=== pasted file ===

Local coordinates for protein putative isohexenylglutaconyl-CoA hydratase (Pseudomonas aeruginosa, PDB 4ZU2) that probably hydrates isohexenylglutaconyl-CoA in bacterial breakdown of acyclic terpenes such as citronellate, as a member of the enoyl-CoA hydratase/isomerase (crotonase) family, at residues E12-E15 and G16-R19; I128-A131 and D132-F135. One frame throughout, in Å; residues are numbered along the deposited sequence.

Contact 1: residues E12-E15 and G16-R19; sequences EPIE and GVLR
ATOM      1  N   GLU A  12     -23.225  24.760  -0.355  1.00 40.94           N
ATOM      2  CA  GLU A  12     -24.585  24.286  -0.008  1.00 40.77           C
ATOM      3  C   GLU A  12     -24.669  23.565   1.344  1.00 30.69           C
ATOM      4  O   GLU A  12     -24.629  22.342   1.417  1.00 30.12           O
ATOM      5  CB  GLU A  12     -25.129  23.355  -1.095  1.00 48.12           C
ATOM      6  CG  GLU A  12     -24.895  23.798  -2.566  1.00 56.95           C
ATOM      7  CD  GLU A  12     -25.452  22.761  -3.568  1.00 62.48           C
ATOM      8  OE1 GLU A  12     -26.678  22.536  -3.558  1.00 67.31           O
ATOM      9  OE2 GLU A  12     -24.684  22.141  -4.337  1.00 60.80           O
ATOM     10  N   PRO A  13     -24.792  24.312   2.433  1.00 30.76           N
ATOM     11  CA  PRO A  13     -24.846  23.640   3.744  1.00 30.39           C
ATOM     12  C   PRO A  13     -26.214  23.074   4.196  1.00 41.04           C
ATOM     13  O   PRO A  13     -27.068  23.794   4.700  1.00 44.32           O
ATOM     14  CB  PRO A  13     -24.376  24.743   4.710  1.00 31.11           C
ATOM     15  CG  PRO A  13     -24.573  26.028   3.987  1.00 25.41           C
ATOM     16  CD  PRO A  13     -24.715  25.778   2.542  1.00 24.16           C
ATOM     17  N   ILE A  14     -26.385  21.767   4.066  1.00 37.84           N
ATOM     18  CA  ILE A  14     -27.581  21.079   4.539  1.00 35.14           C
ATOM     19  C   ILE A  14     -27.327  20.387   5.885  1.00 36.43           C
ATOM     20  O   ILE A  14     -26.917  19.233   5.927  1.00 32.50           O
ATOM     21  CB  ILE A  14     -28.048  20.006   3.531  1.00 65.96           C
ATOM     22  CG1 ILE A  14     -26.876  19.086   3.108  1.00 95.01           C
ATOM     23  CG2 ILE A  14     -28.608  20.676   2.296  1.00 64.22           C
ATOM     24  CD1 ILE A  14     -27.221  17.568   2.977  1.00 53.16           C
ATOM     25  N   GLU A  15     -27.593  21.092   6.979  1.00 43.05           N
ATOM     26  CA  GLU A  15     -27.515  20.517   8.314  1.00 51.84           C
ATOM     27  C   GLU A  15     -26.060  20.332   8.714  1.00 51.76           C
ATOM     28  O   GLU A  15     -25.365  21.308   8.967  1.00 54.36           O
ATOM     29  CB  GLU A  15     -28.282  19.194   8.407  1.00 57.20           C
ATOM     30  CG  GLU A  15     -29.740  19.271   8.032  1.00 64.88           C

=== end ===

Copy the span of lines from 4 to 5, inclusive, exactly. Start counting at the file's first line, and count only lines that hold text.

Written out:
ATOM      2  CA  GLU A  12     -24.585  24.286  -0.008  1.00 40.77           C
ATOM      3  C   GLU A  12     -24.669  23.565   1.344  1.00 30.69           C